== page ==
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11 Responses

  1. Elizabeth J. says:

    My family rollcall isn’t quite as bad as yours, we’ve had some survivors and the “family curse” usually hits in the 60s, not 40s (except it hit me in my 50s). I am the 3rd generation in a row and my family is BRCA negative as well. I had a cousin (in her 60s) going through breast cancer at the same time as I was.
    I regularly thank God that I have seen my children grow up, for there are too many who do not. But then I beg and plead with God to have time with my grandchildren, to see my still-single children married.
    Like my grandmother, my breast cancer is in my bones. Breast cancer is not pink!

    • Tracy says:

      I hope you have a good medical team who can help you keep cancer at bay for as long as possible so you see your single children married and get to enjoy your grandchildren. My Mum died when my son was just 3, she adored him but he cannot remember her – that breaks my heart a little every day. Bone mets showed up in my family too, not pink for anyone and still so poorly acknowledged by the media. I hope Knots campaign will shed a spotlight where it’s so desperately needed.

  2. Diane says:

    Tracy, as always well said. I hope this finds you well, it’s been a while since we’ve chatted. Say hi to your dad for me. Hugs girl ~D

    • Tracy says:

      Thanks Diane, I’m good – how about you? My Dad’s still working ridiculous hours but we talk most evenings and will often turn our thoughts to you, our friend across the sea. How are the little ones? Sending love from us both xoxox

  3. dear Tracy,

    such a sobering and sad family history of your kinswomen, all of them gone so young. the collective losses and sorrow are unimaginable. thank you for sharing your story with such raw candor, and for putting the awful truth of metastatic breast cancer in perspective where it belongs – in reality , and NOT in pink.

    much love,

    Karen xoxox

  4. Maxine D says:

    Hmmm – I too have a similar roll call – not necessarily all from the family, but close enough to hurt.
    Prayers and blessings

  5. Kathi says:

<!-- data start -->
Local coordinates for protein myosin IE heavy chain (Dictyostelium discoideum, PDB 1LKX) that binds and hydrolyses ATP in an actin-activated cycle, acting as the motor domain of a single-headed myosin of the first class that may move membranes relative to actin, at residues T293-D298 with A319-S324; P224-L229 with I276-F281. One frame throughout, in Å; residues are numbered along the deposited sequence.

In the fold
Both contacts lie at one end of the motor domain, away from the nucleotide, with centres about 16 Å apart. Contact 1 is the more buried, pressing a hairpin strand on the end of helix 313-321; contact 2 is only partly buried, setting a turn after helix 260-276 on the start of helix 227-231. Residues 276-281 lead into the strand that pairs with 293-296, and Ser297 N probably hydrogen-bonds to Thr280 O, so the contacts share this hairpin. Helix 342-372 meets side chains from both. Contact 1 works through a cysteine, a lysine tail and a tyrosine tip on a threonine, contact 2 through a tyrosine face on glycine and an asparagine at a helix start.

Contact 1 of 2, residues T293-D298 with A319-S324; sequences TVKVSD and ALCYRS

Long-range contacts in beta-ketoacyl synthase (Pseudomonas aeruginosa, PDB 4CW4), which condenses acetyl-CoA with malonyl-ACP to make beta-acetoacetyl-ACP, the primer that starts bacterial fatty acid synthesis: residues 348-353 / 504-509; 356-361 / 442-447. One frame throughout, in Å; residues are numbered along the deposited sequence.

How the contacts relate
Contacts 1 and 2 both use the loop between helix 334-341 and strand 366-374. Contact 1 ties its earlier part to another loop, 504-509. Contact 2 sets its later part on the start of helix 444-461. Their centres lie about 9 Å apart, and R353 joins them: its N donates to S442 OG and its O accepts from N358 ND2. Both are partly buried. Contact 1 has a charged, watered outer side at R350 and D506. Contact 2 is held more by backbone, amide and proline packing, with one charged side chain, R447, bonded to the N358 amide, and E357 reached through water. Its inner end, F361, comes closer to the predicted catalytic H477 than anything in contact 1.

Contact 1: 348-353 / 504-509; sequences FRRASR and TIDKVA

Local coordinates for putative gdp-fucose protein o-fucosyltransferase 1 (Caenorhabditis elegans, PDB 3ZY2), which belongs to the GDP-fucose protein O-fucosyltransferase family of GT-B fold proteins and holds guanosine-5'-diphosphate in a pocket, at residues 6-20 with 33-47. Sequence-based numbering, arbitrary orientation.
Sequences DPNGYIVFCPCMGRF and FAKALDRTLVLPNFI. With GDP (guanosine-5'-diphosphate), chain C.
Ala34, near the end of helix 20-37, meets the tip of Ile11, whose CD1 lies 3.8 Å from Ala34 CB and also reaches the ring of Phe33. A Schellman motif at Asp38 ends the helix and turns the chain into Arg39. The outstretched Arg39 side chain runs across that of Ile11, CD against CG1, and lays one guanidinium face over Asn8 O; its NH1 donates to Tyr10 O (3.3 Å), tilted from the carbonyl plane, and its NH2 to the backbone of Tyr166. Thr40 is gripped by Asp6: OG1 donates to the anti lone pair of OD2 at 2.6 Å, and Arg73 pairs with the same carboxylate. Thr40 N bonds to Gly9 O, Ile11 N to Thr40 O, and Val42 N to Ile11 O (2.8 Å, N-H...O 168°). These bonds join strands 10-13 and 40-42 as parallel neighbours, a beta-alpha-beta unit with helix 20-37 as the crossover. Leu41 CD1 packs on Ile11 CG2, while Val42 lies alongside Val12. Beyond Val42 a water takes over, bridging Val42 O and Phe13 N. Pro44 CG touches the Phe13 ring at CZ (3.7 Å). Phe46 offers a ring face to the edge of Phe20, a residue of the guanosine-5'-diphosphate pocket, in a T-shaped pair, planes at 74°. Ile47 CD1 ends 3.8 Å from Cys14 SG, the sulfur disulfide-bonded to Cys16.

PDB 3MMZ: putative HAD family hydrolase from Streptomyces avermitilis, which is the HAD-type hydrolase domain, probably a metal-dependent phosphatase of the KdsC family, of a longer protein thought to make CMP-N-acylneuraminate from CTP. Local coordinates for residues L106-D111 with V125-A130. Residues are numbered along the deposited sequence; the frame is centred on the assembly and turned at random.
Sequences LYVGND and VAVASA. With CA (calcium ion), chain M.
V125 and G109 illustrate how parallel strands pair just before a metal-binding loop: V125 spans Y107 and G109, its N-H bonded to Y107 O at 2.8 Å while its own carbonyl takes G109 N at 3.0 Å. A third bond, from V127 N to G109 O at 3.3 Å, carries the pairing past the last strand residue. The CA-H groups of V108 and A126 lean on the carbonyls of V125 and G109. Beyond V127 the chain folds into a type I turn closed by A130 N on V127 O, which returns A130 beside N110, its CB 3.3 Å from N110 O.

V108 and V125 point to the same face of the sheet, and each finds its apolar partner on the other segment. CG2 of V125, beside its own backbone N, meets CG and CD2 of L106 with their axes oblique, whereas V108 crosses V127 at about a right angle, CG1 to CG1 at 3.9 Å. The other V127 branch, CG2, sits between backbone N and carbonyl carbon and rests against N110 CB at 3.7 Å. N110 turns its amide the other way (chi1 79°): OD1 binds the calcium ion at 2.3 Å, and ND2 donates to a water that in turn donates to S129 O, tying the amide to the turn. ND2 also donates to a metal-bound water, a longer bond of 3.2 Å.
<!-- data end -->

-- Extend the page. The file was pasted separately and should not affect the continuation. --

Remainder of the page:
Wow, Tracy. I’m so glad you shared this post. Clearly, there are more hereditary genetic mutations that cause breast cancer than the two BRCA genes that have been found and labeled. If ever anyone needed another reason to be convinced that we need more research, especially into metastatic breast cancer, your family’s story provides.

    I hate what this month has become, but more and more of us are speaking out about what our real priorities should be. I hope you can continue to keep the beast at bay. Much love to you. Kathi

  6. Robin says:

    My story is similar. Grandmother, mother, sister (bc 2xs), aunts, uncles, niece and one previvor niece. They all passed too young of cancer except my sister and nieces. Four of us got tested for BRCA. Three were positive, one was negative, me. Now I gave leukemia. Someone needs to stop the monster.

  7. Tracy,
    Your post is so powerful, so poignant and so important. Thank you for writing it and thank you TellingKnots for sharing it on your blog. I am sorry for all the heartache your family has endured, Tracy. It is truly heart-wrenching. Stories like yours certainly make it clear we have so far to go yet regarding understanding hereditary risk. This is one reason I get frustrated sometimes because many people seem to think #HBOC week focuses solely on the brca 1 and 2 mutations and people who test positive for those. There is still so much to learn. Thanks again for sharing.

  8. Tracy, thanks for sharing your story and family history. Sobering indeed. There’s not a whole lot to say in light of such grievous statistics except that we who know you through the blogosphere love you, wish you good health and that you will beat your familial odds. xoxo

  9. mae says:

    Hey Tracy – such a powerful story and sobering. I have a friend who has a similar history. Her oncologist tells her the gene responsible for her family history has probably not been discovered yet. Sending you nothing but warm hugs!